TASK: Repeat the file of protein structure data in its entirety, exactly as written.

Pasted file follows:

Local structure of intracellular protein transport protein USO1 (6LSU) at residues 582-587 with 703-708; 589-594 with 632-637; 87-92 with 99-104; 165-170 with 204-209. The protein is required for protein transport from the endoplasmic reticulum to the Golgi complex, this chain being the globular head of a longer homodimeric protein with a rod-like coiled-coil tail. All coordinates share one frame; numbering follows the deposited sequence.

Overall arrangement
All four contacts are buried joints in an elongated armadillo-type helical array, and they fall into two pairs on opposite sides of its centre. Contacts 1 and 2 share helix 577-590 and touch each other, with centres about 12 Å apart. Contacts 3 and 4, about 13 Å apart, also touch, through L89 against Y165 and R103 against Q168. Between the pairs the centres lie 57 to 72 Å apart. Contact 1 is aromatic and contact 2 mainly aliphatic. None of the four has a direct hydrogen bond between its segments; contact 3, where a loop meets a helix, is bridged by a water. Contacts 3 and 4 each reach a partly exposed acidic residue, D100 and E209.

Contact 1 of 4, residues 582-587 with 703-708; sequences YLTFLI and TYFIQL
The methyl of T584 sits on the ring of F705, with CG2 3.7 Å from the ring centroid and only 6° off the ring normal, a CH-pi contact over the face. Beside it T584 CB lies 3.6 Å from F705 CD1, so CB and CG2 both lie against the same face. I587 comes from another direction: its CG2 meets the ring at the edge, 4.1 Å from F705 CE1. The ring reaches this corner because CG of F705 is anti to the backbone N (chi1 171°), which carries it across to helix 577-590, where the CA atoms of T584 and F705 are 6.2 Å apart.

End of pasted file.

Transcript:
Local structure of intracellular protein transport protein USO1 (6LSU) at residues 582-587 with 703-708; 589-594 with 632-637; 87-92 with 99-104; 165-170 with 204-209. The protein is required for protein transport from the endoplasmic reticulum to the Golgi complex, this chain being the globular head of a longer homodimeric protein with a rod-like coiled-coil tail. All coordinates share one frame; numbering follows the deposited sequence.

Overall arrangement
All four contacts are buried joints in an elongated armadillo-type helical array, and they fall into two pairs on opposite sides of its centre. Contacts 1 and 2 share helix 577-590 and touch each other, with centres about 12 Å apart. Contacts 3 and 4, about 13 Å apart, also touch, through L89 against Y165 and R103 against Q168. Between the pairs the centres lie 57 to 72 Å apart. Contact 1 is aromatic and contact 2 mainly aliphatic. None of the four has a direct hydrogen bond between its segments; contact 3, where a loop meets a helix, is bridged by a water. Contacts 3 and 4 each reach a partly exposed acidic residue, D100 and E209.

Contact 1 of 4, residues 582-587 with 703-708; sequences YLTFLI and TYFIQL
The methyl of T584 sits on the ring of F705, with CG2 3.7 Å from the ring centroid and only 6° off the ring normal, a CH-pi contact over the face. Beside it T584 CB lies 3.6 Å from F705 CD1, so CB and CG2 both lie against the same face. I587 comes from another direction: its CG2 meets the ring at the edge, 4.1 Å from F705 CE1. The ring reaches this corner because CG of F705 is anti to the backbone N (chi1 171°), which carries it across to helix 577-590, where the CA atoms of T584 and F705 are 6.2 Å apart.